Ketones: A by-product of glucose metabolism, ketone levels will also indicate whether a cat is diabetic. When a cat becomes severely ill with diabetes and his blood sugar is not under control, high levels of ketones in the urine may appear. Anything other than “negative” for a ketone value is not good.
Bilirubin: Since bilirubin is a breakdown product of the hemoglobin in red blood cells and is processed by the liver, any value other than “negative” can indicate (a) that the cat may be losing or breaking down too much blood and is anemic or (b) that he has liver disease.
Heme Protein: On some urinalysis write-ups, this is called “hemoglobin,” and it can mean that there’s too much red blood cell breakdown — not good — or that some red blood cells in the urine broke down after they were sitting there for a while. In such a case, it may not be significant if there’s only a small amount. There’s no specific cutoff that veterinarians looks for.”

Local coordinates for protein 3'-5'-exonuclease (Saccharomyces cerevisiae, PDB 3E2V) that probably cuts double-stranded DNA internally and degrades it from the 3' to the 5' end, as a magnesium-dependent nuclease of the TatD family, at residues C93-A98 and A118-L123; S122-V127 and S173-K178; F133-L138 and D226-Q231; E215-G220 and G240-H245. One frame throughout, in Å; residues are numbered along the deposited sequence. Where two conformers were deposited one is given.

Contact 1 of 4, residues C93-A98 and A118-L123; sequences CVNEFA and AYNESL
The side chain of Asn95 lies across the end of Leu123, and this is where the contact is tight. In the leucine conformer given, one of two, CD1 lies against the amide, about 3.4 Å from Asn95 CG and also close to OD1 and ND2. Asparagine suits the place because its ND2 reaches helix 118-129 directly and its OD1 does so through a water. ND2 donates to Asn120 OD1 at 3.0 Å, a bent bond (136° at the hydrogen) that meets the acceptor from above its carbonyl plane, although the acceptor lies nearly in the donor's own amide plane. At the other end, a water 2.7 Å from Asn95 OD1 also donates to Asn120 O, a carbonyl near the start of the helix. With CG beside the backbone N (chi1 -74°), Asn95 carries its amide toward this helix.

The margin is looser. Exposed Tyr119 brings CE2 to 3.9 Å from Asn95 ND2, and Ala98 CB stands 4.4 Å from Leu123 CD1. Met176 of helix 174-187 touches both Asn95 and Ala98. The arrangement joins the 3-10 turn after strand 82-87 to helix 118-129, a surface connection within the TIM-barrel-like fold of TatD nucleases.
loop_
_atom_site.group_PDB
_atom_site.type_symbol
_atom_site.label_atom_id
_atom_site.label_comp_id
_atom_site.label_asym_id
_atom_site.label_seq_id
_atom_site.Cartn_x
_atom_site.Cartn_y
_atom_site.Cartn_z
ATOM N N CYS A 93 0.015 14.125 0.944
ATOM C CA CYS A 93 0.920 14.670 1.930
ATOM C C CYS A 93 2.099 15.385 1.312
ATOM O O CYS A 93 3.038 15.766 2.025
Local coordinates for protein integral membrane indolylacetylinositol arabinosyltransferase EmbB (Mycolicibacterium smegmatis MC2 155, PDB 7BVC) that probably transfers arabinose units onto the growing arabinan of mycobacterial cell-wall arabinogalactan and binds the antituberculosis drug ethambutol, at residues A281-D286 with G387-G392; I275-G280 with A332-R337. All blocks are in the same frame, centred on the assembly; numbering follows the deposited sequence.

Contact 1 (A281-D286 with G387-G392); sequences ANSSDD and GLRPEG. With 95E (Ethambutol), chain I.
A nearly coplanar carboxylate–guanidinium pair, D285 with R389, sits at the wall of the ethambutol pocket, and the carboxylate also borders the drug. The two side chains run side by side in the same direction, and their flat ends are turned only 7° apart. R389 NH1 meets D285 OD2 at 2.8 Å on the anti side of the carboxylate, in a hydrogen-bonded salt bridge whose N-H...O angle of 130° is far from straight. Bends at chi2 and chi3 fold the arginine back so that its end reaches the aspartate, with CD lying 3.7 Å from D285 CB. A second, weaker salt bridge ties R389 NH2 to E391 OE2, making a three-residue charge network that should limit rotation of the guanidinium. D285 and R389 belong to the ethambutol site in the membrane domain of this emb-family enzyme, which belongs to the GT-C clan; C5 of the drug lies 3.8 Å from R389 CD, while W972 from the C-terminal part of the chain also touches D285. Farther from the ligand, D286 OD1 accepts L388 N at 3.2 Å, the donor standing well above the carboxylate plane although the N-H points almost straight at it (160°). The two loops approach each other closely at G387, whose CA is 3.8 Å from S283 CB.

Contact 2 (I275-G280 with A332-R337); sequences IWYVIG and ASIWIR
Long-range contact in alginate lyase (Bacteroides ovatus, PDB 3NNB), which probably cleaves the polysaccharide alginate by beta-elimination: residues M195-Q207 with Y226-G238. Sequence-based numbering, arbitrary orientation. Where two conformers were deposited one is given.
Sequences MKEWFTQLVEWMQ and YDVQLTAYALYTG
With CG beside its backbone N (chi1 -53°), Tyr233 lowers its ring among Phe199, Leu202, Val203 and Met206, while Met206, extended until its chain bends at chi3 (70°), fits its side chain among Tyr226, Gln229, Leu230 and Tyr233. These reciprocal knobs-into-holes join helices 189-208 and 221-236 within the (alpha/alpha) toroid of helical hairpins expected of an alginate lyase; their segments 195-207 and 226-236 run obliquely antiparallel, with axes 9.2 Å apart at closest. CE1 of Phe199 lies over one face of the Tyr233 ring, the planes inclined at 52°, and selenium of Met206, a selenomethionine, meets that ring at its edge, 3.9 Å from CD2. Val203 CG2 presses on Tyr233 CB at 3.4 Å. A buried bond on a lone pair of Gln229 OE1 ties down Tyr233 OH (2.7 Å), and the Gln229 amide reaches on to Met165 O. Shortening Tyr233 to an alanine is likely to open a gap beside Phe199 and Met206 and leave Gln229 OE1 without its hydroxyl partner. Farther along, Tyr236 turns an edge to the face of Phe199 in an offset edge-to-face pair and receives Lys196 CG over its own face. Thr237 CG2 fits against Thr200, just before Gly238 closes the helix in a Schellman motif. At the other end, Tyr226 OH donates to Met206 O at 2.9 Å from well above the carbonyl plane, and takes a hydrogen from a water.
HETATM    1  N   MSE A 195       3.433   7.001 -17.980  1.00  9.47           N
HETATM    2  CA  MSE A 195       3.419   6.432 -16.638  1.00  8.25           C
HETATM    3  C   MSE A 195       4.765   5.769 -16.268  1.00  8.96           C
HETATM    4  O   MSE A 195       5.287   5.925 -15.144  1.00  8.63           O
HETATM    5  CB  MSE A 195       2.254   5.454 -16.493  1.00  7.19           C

Heme protein has to assessed in conjunction with blood tests,” says Dr. Ross. “If blood tests show there’s too much loss of red blood cells, it’s definitely something you want to investigate further.”
Sediment: Once the dipstick part of the urinalysis is complete, the urine sample is spun down in a centrifuge, and the liquid at the top is discarded. The material left at the bottom is called sediment. The veterinarian puts some on a slide and looks at it under a microscope. Here’s what she sees.
WBC: WBC stands for “white blood cells,” and if the vet sees any, it could be a sign of infection or inflammation The caveat is that if it’s a voided sample rather than one taken by the doctor, the presence of white blood cells is hard to interpret because they could have come from the prepuce or vagina. A second urinalysis performed on a urine sample obtained with needle may be necessary.